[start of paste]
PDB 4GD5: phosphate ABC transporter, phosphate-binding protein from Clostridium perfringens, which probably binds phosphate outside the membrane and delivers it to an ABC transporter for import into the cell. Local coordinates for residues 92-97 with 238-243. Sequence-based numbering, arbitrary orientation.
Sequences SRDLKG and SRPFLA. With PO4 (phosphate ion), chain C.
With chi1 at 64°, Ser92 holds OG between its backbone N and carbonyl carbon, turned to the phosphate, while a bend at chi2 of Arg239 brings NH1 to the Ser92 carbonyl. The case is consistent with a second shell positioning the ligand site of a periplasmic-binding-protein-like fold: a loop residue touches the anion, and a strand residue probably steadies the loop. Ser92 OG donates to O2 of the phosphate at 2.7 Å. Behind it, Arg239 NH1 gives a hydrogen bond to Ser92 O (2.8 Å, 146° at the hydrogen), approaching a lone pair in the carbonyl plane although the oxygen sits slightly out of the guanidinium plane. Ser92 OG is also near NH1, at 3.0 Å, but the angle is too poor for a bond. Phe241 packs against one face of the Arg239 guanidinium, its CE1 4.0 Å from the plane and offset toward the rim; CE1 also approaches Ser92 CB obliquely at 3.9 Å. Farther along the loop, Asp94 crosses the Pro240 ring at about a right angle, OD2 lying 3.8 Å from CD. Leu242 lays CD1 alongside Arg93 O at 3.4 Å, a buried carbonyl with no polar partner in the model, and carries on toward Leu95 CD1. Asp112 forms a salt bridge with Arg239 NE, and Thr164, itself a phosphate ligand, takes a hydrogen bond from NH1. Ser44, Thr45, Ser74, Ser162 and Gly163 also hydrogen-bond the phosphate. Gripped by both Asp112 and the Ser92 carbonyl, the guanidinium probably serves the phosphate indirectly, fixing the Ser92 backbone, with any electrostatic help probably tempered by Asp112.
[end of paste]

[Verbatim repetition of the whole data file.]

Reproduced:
PDB 4GD5: phosphate ABC transporter, phosphate-binding protein from Clostridium perfringens, which probably binds phosphate outside the membrane and delivers it to an ABC transporter for import into the cell. Local coordinates for residues 92-97 with 238-243. Sequence-based numbering, arbitrary orientation.
Sequences SRDLKG and SRPFLA. With PO4 (phosphate ion), chain C.
With chi1 at 64°, Ser92 holds OG between its backbone N and carbonyl carbon, turned to the phosphate, while a bend at chi2 of Arg239 brings NH1 to the Ser92 carbonyl. The case is consistent with a second shell positioning the ligand site of a periplasmic-binding-protein-like fold: a loop residue touches the anion, and a strand residue probably steadies the loop. Ser92 OG donates to O2 of the phosphate at 2.7 Å. Behind it, Arg239 NH1 gives a hydrogen bond to Ser92 O (2.8 Å, 146° at the hydrogen), approaching a lone pair in the carbonyl plane although the oxygen sits slightly out of the guanidinium plane. Ser92 OG is also near NH1, at 3.0 Å, but the angle is too poor for a bond. Phe241 packs against one face of the Arg239 guanidinium, its CE1 4.0 Å from the plane and offset toward the rim; CE1 also approaches Ser92 CB obliquely at 3.9 Å. Farther along the loop, Asp94 crosses the Pro240 ring at about a right angle, OD2 lying 3.8 Å from CD. Leu242 lays CD1 alongside Arg93 O at 3.4 Å, a buried carbonyl with no polar partner in the model, and carries on toward Leu95 CD1. Asp112 forms a salt bridge with Arg239 NE, and Thr164, itself a phosphate ligand, takes a hydrogen bond from NH1. Ser44, Thr45, Ser74, Ser162 and Gly163 also hydrogen-bond the phosphate. Gripped by both Asp112 and the Ser92 carbonyl, the guanidinium probably serves the phosphate indirectly, fixing the Ser92 backbone, with any electrostatic help probably tempered by Asp112.